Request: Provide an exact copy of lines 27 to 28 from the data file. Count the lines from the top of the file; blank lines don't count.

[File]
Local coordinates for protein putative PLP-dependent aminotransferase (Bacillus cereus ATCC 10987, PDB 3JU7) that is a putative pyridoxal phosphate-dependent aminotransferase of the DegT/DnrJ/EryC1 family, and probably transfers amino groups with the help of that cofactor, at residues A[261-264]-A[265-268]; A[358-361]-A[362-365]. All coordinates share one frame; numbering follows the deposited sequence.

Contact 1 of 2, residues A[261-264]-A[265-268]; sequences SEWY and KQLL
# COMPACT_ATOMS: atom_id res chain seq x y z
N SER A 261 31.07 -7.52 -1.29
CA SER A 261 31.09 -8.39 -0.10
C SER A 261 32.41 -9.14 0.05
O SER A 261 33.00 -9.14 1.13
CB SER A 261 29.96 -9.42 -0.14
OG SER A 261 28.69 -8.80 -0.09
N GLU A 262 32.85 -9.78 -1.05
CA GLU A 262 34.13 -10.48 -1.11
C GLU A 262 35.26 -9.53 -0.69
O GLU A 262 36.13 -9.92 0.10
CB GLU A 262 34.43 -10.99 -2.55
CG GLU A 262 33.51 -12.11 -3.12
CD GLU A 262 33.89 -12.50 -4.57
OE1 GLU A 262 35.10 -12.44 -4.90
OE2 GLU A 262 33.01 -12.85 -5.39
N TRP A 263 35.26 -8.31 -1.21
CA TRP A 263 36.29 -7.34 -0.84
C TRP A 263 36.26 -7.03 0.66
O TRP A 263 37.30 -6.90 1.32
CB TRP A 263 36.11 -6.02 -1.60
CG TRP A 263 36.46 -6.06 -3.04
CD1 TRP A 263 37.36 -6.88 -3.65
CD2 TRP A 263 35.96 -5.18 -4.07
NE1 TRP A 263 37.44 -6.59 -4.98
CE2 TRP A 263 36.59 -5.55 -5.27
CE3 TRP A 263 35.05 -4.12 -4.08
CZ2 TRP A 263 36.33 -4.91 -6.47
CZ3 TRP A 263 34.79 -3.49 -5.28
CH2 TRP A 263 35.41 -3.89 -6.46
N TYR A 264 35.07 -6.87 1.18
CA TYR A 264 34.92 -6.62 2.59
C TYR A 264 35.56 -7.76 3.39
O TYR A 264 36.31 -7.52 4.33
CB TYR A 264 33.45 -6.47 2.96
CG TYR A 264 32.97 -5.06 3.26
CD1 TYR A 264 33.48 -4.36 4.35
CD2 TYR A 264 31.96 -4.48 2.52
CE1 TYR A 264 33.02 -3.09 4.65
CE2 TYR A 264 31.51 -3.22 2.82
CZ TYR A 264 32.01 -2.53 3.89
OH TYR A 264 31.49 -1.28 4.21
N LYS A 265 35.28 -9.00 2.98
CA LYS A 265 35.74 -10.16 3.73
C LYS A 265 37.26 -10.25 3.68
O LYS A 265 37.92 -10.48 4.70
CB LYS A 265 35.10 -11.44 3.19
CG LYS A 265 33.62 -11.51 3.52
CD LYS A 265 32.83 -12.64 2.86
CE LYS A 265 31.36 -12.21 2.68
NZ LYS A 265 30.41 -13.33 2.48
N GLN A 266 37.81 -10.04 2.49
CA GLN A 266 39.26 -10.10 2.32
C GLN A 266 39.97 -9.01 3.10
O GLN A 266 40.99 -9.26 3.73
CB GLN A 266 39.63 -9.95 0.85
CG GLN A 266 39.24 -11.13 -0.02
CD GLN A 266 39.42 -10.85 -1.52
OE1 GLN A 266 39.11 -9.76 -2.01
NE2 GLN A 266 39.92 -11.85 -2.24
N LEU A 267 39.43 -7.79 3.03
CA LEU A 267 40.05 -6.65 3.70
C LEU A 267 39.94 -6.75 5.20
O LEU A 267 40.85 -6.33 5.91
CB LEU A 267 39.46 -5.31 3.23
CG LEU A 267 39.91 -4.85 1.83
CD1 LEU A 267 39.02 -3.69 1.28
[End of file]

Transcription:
NE1 TRP A 263 37.44 -6.59 -4.98
CE2 TRP A 263 36.59 -5.55 -5.27